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Working Group 4: Innovation – Introducing path-breaking perspectives to the understanding of energy poverty

Leads: Professor Katrin Grossmann and Dr Rachel Guyet

WG4 is developing and consolidating knowledge around innovative solutions and co-benefits for alleviating energy poverty. This is achieved by linking social concerns and support practices with more other innovations in energy transitions such as emerging ‘smart’ technologies, ‘sharing cities’, decentralised energy technologies and practices, citizen-led initiatives for community-level energy service provision, municipal and civic ownership of energy systems, as well as informal and formal support networks around energy poverty. It forges direct connections with innovative research and practice in domains such as energy efficiency, welfare provision, utility regulation, and public health, bringing in a social justice perspective. The group also explores the governance of such innovations, e.g. challenges and opportunities brought about by ground-breaking models of multi-agency involvement in addressing energy poverty.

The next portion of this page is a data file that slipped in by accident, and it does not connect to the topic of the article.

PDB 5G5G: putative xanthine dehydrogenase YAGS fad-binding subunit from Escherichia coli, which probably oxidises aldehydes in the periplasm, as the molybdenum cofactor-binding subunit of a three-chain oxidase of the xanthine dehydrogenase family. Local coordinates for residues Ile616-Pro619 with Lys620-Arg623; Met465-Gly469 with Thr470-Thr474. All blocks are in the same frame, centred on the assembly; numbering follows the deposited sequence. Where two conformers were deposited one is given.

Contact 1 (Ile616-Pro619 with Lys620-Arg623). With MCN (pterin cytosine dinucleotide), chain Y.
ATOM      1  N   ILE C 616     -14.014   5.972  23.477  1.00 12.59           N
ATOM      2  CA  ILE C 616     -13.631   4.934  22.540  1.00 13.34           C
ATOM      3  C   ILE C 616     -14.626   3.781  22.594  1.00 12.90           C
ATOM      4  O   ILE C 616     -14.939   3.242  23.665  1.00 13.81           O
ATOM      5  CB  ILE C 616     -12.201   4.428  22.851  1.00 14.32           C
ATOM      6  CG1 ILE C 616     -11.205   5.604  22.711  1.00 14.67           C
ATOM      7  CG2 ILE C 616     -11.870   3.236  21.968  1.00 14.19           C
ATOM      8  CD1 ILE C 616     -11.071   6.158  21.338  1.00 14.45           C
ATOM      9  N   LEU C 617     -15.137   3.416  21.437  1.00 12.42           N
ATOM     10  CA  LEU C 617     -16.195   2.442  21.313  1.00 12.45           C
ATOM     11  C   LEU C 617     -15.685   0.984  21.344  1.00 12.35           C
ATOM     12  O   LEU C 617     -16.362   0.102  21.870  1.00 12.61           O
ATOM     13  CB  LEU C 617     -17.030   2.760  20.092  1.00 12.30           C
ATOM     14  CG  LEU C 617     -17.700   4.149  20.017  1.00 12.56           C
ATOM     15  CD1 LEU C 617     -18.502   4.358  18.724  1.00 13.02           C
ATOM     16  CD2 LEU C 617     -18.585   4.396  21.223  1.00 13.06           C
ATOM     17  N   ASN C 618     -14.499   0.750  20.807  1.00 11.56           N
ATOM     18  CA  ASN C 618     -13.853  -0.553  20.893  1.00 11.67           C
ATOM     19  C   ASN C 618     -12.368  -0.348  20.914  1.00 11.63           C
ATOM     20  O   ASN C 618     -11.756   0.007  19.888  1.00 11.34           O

The WG’s work emphasises the need to develop the multidimensional aspects of energy poverty and the cross-sectorial approach within the framework of the COST Action. Based on the diverse research and practical professional experiences of WG members, we address energy poverty as an issue of social justice in low carbon transitions, as a socio-technological issue, as a political and policy issue, as an issue of social inequalities in cities and thus housing policy. WG activities thus bridge socially less aware environmental and technological development with social policies less aware of environmental and technological concerns.